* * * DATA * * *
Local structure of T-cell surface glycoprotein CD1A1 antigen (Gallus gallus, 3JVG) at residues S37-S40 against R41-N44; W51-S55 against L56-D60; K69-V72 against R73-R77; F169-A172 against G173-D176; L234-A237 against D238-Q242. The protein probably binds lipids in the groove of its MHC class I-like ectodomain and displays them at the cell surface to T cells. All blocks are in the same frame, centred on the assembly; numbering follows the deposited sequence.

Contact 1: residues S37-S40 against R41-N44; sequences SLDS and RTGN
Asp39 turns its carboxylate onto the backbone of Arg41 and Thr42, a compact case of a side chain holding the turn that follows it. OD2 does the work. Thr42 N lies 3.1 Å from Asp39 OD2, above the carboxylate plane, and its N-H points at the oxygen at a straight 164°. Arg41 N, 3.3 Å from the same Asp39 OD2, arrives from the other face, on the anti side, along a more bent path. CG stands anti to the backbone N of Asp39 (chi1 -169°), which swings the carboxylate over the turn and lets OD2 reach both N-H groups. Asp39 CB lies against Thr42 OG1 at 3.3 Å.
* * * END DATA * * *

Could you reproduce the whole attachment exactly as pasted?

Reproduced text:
Local structure of T-cell surface glycoprotein CD1A1 antigen (Gallus gallus, 3JVG) at residues S37-S40 against R41-N44; W51-S55 against L56-D60; K69-V72 against R73-R77; F169-A172 against G173-D176; L234-A237 against D238-Q242. The protein probably binds lipids in the groove of its MHC class I-like ectodomain and displays them at the cell surface to T cells. All blocks are in the same frame, centred on the assembly; numbering follows the deposited sequence.

Contact 1: residues S37-S40 against R41-N44; sequences SLDS and RTGN
Asp39 turns its carboxylate onto the backbone of Arg41 and Thr42, a compact case of a side chain holding the turn that follows it. OD2 does the work. Thr42 N lies 3.1 Å from Asp39 OD2, above the carboxylate plane, and its N-H points at the oxygen at a straight 164°. Arg41 N, 3.3 Å from the same Asp39 OD2, arrives from the other face, on the anti side, along a more bent path. CG stands anti to the backbone N of Asp39 (chi1 -169°), which swings the carboxylate over the turn and lets OD2 reach both N-H groups. Asp39 CB lies against Thr42 OG1 at 3.3 Å.